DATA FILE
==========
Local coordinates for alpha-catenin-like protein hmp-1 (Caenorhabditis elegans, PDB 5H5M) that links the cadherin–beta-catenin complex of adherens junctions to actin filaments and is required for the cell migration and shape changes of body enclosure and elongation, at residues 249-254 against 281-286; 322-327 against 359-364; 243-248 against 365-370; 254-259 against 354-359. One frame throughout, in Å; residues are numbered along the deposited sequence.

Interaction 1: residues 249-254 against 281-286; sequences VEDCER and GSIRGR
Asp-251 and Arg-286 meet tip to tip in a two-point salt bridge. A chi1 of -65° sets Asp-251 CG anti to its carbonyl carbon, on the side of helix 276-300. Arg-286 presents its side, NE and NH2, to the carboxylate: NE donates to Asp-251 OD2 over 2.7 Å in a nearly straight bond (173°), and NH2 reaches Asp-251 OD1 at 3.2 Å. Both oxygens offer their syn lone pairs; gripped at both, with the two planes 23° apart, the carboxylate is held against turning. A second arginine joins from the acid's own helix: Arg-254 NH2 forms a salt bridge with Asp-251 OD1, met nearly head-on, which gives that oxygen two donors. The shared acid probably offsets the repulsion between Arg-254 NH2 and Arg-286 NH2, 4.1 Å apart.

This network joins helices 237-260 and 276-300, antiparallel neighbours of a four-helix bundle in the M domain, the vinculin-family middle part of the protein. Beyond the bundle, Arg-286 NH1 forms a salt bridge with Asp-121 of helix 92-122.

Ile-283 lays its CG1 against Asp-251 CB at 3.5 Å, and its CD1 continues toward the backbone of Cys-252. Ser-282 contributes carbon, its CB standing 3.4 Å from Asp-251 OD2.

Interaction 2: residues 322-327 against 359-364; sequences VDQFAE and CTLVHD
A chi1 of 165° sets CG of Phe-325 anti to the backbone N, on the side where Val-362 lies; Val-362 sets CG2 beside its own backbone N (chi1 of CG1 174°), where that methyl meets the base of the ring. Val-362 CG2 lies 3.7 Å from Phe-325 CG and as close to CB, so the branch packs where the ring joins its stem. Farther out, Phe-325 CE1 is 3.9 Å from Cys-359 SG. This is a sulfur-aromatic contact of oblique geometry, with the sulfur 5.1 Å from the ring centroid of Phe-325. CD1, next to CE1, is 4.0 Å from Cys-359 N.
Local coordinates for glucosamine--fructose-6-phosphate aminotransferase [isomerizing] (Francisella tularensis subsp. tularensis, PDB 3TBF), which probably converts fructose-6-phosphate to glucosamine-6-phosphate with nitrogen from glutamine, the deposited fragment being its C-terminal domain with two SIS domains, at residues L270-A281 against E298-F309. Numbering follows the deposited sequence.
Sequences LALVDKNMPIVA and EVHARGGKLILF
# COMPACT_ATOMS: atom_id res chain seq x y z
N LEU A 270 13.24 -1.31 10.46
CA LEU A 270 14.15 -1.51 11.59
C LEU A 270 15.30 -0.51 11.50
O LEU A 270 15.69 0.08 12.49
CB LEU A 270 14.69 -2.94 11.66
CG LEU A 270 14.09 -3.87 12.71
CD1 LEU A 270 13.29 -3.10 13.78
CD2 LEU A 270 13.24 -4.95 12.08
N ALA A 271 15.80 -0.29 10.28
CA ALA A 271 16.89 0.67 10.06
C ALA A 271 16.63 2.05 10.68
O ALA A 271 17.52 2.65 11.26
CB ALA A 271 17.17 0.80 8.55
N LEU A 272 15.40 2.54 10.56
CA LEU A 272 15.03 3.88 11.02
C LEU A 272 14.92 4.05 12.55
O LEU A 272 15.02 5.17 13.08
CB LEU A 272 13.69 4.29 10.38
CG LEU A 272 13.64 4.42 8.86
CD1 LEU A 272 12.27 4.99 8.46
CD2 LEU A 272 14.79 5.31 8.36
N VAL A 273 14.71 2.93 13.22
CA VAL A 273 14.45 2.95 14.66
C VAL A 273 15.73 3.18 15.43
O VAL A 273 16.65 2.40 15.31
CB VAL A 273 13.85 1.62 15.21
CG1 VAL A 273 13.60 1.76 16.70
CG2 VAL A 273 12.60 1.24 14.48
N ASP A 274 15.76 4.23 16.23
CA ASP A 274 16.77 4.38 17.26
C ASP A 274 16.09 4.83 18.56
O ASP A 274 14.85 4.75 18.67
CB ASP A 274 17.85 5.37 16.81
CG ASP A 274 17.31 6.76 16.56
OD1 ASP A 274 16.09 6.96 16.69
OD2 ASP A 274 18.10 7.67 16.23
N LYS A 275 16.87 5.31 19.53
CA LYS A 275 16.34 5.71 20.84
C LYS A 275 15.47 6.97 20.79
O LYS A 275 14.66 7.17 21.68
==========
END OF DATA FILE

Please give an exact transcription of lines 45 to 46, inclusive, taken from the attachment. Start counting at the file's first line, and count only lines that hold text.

OD1 ASP A 274 16.09 6.96 16.69
OD2 ASP A 274 18.10 7.67 16.23